Dana and Kevin's marriage seemed to be an attempt to forget or to erase the cultural past that both of them seemingly didn't want to acknowledge. By spending so much time in the past, it becomes more and more clear that this heritage cannot be denied by simply eloping to Las Vegas and turning a blind eye to the deep history that flavors much of their relationship to start with.

Dana's fourth trip to Maryland brings Dana's helplessness into even sharper focus. Though Dana has only been gone eight days in the present, she has been gone for five years of the past. Kevin has moved north, and though Dana is told that he has been sent for, she finds out later that this was a lie. In the time that she spends alone without Kevin she begins to understand that she is helpless in this world. She finds it counterintuitive that she would be so helpless armed with her 20th century education and experience, but they fail her when she needs them the most because nothing in this education and experience has prepared her to succeed in such a hostile environment.

Perhaps Dana's education and experience failed her, not because they were lacking in what she needed to survive, but because she failed to utilize the resources of the 20th century properly. After Kevin ties a bag to her waist to give her some 20th century supplies that she missed dearly on her first two trips, and after Kevin winds up coming with her, it becomes evident that material objects can be transported when she makes the transition between worlds. What kept Dana from bringing along weapons to defend herself in the only ways she knew how? Why did Dana continue to play along with the charade when she could have brought back some sort of evidence to the people in Maryland of what was happening? If she brought some sort of evidence would it enable her to avoid the immersion into slavery? Since these answers can't be attained from the text, we must assume that Dana did all that she did for a reason. Perhaps Dana was trying to explore her roots in a hands-on manner, whether consciously or subconsciously.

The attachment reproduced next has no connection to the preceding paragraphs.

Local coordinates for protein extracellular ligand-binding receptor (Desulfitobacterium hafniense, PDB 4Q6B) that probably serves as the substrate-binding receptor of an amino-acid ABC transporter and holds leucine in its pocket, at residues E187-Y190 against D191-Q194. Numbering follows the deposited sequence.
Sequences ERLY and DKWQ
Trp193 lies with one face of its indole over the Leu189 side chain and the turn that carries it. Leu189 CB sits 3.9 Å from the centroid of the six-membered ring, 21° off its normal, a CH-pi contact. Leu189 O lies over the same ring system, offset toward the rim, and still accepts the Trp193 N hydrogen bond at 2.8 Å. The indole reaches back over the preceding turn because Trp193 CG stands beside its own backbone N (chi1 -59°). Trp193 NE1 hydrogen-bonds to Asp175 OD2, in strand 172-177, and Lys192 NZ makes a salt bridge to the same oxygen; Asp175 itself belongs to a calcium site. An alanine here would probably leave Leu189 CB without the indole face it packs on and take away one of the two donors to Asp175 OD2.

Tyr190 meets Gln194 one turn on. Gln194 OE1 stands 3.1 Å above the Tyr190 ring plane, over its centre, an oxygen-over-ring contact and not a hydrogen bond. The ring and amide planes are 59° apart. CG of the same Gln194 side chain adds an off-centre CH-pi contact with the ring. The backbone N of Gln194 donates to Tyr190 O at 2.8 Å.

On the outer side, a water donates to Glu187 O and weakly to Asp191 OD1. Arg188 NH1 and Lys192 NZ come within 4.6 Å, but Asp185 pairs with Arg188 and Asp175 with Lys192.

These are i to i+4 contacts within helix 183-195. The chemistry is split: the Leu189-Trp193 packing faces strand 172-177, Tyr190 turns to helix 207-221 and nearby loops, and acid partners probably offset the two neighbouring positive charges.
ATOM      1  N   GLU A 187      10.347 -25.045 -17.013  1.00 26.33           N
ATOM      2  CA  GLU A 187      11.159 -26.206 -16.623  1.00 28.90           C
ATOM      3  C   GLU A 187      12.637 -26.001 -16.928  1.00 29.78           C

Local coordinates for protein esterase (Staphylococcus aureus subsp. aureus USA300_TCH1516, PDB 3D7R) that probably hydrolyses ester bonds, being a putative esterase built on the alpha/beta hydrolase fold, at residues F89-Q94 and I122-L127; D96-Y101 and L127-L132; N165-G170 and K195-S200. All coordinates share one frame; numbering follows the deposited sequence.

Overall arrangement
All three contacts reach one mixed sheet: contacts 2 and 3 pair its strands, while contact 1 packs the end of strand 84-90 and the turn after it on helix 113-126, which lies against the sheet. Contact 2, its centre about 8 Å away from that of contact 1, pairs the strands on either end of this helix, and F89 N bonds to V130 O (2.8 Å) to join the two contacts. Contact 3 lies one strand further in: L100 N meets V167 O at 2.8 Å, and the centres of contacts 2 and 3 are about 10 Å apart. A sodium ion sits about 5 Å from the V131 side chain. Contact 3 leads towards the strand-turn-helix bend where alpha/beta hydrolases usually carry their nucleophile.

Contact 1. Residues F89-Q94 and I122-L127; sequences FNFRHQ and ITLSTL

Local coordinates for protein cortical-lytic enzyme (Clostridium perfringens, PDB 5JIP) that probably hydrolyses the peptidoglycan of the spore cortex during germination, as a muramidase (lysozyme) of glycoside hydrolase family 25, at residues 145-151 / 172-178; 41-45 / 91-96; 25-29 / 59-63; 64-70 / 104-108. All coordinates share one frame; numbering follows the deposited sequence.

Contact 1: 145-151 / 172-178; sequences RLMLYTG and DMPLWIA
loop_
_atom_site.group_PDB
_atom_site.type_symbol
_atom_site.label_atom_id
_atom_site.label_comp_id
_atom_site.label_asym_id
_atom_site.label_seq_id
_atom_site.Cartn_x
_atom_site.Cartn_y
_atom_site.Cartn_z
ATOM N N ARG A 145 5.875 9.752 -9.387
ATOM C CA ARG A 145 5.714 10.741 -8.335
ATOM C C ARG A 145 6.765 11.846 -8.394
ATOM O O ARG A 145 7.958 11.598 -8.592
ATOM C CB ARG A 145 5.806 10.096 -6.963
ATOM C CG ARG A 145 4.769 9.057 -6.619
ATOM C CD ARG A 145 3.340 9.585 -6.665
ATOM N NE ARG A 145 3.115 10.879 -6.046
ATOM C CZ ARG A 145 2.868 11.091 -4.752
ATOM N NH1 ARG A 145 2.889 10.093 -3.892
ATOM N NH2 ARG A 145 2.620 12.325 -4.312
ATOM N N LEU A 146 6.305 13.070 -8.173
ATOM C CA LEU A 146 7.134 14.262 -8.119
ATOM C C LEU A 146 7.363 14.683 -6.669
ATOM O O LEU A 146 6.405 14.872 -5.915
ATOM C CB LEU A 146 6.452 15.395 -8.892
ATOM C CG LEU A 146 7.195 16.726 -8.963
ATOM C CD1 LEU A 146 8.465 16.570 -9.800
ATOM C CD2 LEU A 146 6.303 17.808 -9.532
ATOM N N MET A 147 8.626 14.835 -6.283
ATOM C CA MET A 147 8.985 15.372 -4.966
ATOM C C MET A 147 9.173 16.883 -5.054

By entering into the role of a slave, Dana begins to negotiate and develop the ethic of compromise within her own head. She is perfectly aware that killing her "owner," Rufus, would bring no legal action in the modern world, nor would it likely bear any guilt on her psyche. However, she has become keenly aware from her second visit to Maryland that Rufus is not just any slave owner, he happens to be the man who will eventually father the first ancestor listed in her family tree. The repercussions of killing him would then logically lead to Dana and the rest of her family simply never coming into existence. Begrudgingly Dana accepts this knowledge and learns to survive in the same way that Alice, one of the house slaves, survives. At first Dana didn't understand how Alice could tolerate, and even express mild affection toward, Rufus after learning that Rufus had sold off three of Alice's children. Eventually Dana understands the complex relationship that all of the slaves have with Rufus through the knowledge that she must protect someone who does her harm ironically for her own protection. In the end, however, Dana comes to a full realization of the situation, and after her ancestor has been born and safely sent away from the plantation, she finally is placed in a situation where she must kill Rufus. Dana realizes that she cannot accept slavery no matter how kind or well-intentioned the slave owner is. "A slave was a slave. Anything could be done to her," Dana thinks as she sinks the knife into Rufus'…